ZERO1 Garage

ZERO1: The Art & Technology Network

Funding Received: 2011
San Jose, CA
Funding Period: 1 year and 5 months
March 15, 2012

ArtPlace funds ZERO1 to support two initiatives that complement one another. The Garage is one, where principles of artistic creativity will be applied to real world innovation challenges, and the other is the 2012 Biennial, which will focus on contemporary art expressed at the frontier of technology. The Garage, located in SoFA, San Jose's fledging art district, is undergoing a complete retrofit and will open officially during the core Biennial dates of September 12‐18, 2012.

Featured street activation, exhibitions, and public art will take place in downtown San Jose, and, through institutional collaborations and a distributed signature exhibition, ZER01 will extend the official Biennial timeframe with a presence throughout the San Francisco Bay Area from September 12 to December 6. Artplace is particularly interested in the scope of the Garage's cultural impact. More than a presentation venue, the Garage will act as a cultural laboratory for artistic innovation and research enabled through fellowships, workshops, and thought summits involving the academic, corporate and cultural sectors.





ArtPlace spoke with Douglas Hull, Vice President of Marketing at ZERO1, about how the project is going.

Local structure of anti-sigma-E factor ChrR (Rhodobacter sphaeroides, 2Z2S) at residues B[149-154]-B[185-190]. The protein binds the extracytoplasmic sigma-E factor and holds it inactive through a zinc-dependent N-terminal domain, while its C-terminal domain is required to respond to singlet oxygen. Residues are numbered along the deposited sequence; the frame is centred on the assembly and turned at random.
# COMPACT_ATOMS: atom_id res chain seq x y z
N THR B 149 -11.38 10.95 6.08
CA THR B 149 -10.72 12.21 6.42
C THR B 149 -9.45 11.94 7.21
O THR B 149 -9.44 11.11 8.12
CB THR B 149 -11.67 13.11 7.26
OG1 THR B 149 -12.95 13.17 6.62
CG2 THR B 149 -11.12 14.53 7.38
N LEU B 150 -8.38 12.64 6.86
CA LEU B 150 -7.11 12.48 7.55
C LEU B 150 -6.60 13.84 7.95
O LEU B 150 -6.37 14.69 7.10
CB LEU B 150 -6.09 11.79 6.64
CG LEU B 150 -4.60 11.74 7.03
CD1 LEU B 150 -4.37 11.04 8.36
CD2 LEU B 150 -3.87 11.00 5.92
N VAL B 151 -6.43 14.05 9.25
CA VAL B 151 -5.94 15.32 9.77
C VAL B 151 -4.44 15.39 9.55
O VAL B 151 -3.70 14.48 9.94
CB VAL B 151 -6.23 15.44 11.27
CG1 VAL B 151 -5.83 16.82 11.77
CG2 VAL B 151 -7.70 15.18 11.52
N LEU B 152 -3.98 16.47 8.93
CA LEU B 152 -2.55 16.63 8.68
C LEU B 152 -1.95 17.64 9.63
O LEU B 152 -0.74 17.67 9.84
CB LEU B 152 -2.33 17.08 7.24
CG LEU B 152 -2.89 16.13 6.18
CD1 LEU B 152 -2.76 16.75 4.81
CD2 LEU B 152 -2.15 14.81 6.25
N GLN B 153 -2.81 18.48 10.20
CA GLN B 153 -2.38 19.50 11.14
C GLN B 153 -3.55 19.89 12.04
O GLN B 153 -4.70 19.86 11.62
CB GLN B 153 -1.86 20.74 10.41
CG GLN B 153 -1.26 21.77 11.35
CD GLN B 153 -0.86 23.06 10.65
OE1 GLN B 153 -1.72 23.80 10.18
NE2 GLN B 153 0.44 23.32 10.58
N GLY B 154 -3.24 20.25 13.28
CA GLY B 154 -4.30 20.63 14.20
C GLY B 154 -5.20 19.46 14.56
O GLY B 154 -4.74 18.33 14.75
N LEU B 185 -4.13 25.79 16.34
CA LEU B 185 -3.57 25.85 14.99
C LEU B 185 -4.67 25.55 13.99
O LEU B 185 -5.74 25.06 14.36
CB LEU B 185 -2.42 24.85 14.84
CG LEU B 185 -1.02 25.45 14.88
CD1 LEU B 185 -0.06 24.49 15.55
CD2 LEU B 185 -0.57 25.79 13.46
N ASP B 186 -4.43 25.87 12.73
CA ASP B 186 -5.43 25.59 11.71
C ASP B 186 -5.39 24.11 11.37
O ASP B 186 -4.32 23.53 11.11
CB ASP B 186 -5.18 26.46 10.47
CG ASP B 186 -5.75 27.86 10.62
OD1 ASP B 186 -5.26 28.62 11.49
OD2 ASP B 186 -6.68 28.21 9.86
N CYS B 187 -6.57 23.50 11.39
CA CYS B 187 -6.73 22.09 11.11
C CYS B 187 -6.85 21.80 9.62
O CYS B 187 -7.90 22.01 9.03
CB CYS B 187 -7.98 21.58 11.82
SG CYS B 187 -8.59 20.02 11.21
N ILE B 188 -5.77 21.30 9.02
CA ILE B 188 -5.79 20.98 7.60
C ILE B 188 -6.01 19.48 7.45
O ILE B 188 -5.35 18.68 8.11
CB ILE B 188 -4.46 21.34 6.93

ARTPLACE: Do you have partners on the project?

HULL: ZERO1 has an extensive network of partners. The 2012 Biennial is the fruit of collaborations between more than 30 partners who agreed to participate and express the theme "Seeking Silicon Valley" in their programming and market it during the period. The street festival, free to the public, will activate the arts district in collaboration with ten local art institutions. The Public Art component of the Biennial, in collaboration with San Jose's Office of Cultural Affairs and the San Jose Public Art program, includes installations on corporate campuses that will last until December (eBay, Autodesk, etc).

In addition, ZERO1 and the San Jose Public Art Program have co-commissioned San Francisco based artist group ArtHERE with the support of San Francisco's The Gray Area Foundation for the Arts (GAFFTA) to launch, a community website and open call platform that matches art proposals with empty spaces. ArtHERE is a prototype and exportable model to bring community and artists together to activate city spaces.

SoFA, San Jose's arts district, is challenged by sparse foot traffic outside event time periods and a multitude of empty storefront spaces separating art spaces. San Jose is therefore an excellent pilot site for this program, which will launch its first round of seed-funded and curated open calls at the 2012 ZERO1 Biennial and stay installed for a period of 3-6 months. ZERO1 is working with the local community, businesses and arts organizations to make a series of unused spaces available, ranging from storefront windows and walls, to light posts and streetscapes. Through a juried open call-like format, artists will be invited later this month to animate these spaces temporarily (leaving no trace afterward) with site-specific installations in response to the Biennial thematic Seeking Silicon Valley.